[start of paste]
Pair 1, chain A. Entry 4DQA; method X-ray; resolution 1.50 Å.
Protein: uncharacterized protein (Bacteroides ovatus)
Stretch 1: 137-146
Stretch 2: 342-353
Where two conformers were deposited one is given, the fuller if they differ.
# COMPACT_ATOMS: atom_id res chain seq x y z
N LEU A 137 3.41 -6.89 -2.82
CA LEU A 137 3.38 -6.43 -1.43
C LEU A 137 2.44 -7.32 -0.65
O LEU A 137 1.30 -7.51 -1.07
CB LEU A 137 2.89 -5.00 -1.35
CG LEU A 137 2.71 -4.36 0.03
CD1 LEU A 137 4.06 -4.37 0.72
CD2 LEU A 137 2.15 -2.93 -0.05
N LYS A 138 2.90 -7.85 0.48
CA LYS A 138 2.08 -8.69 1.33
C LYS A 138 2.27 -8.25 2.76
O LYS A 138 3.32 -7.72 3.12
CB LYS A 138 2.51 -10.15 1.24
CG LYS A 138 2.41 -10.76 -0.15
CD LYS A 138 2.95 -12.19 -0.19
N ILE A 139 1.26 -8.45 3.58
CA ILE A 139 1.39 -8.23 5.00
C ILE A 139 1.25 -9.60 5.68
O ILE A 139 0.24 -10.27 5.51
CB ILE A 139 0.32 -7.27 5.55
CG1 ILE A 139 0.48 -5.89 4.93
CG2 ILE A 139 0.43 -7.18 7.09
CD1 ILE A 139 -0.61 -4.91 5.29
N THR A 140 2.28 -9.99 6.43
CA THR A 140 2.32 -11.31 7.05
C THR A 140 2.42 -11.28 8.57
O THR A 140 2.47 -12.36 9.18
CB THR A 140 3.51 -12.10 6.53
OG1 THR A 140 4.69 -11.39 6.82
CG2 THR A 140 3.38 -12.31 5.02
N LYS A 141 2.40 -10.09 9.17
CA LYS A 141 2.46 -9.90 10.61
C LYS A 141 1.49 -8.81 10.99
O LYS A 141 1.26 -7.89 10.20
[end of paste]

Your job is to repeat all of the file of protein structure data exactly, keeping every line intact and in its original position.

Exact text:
Pair 1, chain A. Entry 4DQA; method X-ray; resolution 1.50 Å.
Protein: uncharacterized protein (Bacteroides ovatus)
Stretch 1: 137-146
Stretch 2: 342-353
Where two conformers were deposited one is given, the fuller if they differ.
# COMPACT_ATOMS: atom_id res chain seq x y z
N LEU A 137 3.41 -6.89 -2.82
CA LEU A 137 3.38 -6.43 -1.43
C LEU A 137 2.44 -7.32 -0.65
O LEU A 137 1.30 -7.51 -1.07
CB LEU A 137 2.89 -5.00 -1.35
CG LEU A 137 2.71 -4.36 0.03
CD1 LEU A 137 4.06 -4.37 0.72
CD2 LEU A 137 2.15 -2.93 -0.05
N LYS A 138 2.90 -7.85 0.48
CA LYS A 138 2.08 -8.69 1.33
C LYS A 138 2.27 -8.25 2.76
O LYS A 138 3.32 -7.72 3.12
CB LYS A 138 2.51 -10.15 1.24
CG LYS A 138 2.41 -10.76 -0.15
CD LYS A 138 2.95 -12.19 -0.19
N ILE A 139 1.26 -8.45 3.58
CA ILE A 139 1.39 -8.23 5.00
C ILE A 139 1.25 -9.60 5.68
O ILE A 139 0.24 -10.27 5.51
CB ILE A 139 0.32 -7.27 5.55
CG1 ILE A 139 0.48 -5.89 4.93
CG2 ILE A 139 0.43 -7.18 7.09
CD1 ILE A 139 -0.61 -4.91 5.29
N THR A 140 2.28 -9.99 6.43
CA THR A 140 2.32 -11.31 7.05
C THR A 140 2.42 -11.28 8.57
O THR A 140 2.47 -12.36 9.18
CB THR A 140 3.51 -12.10 6.53
OG1 THR A 140 4.69 -11.39 6.82
CG2 THR A 140 3.38 -12.31 5.02
N LYS A 141 2.40 -10.09 9.17
CA LYS A 141 2.46 -9.90 10.61
C LYS A 141 1.49 -8.81 10.99
O LYS A 141 1.26 -7.89 10.20